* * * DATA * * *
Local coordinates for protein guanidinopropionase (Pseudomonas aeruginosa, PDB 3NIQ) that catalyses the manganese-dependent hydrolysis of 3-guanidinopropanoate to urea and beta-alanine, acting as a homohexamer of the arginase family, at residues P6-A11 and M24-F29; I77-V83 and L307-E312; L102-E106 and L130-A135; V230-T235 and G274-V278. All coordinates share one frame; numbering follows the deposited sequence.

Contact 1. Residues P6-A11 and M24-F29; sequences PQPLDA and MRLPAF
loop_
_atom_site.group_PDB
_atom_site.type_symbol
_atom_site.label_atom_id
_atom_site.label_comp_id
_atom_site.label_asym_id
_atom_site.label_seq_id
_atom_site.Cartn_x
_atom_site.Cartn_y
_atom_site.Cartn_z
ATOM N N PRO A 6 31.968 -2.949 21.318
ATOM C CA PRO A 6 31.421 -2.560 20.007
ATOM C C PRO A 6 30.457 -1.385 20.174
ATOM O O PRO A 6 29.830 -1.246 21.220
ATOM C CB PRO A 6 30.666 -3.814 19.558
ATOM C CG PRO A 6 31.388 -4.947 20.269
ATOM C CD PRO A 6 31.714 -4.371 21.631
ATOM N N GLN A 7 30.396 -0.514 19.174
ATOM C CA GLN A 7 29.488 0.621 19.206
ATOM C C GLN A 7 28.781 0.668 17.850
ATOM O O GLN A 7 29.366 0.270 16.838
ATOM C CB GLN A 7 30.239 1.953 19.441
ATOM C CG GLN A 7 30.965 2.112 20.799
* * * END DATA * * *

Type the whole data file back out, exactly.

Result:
Local coordinates for protein guanidinopropionase (Pseudomonas aeruginosa, PDB 3NIQ) that catalyses the manganese-dependent hydrolysis of 3-guanidinopropanoate to urea and beta-alanine, acting as a homohexamer of the arginase family, at residues P6-A11 and M24-F29; I77-V83 and L307-E312; L102-E106 and L130-A135; V230-T235 and G274-V278. All coordinates share one frame; numbering follows the deposited sequence.

Contact 1. Residues P6-A11 and M24-F29; sequences PQPLDA and MRLPAF
loop_
_atom_site.group_PDB
_atom_site.type_symbol
_atom_site.label_atom_id
_atom_site.label_comp_id
_atom_site.label_asym_id
_atom_site.label_seq_id
_atom_site.Cartn_x
_atom_site.Cartn_y
_atom_site.Cartn_z
ATOM N N PRO A 6 31.968 -2.949 21.318
ATOM C CA PRO A 6 31.421 -2.560 20.007
ATOM C C PRO A 6 30.457 -1.385 20.174
ATOM O O PRO A 6 29.830 -1.246 21.220
ATOM C CB PRO A 6 30.666 -3.814 19.558
ATOM C CG PRO A 6 31.388 -4.947 20.269
ATOM C CD PRO A 6 31.714 -4.371 21.631
ATOM N N GLN A 7 30.396 -0.514 19.174
ATOM C CA GLN A 7 29.488 0.621 19.206
ATOM C C GLN A 7 28.781 0.668 17.850
ATOM O O GLN A 7 29.366 0.270 16.838
ATOM C CB GLN A 7 30.239 1.953 19.441
ATOM C CG GLN A 7 30.965 2.112 20.799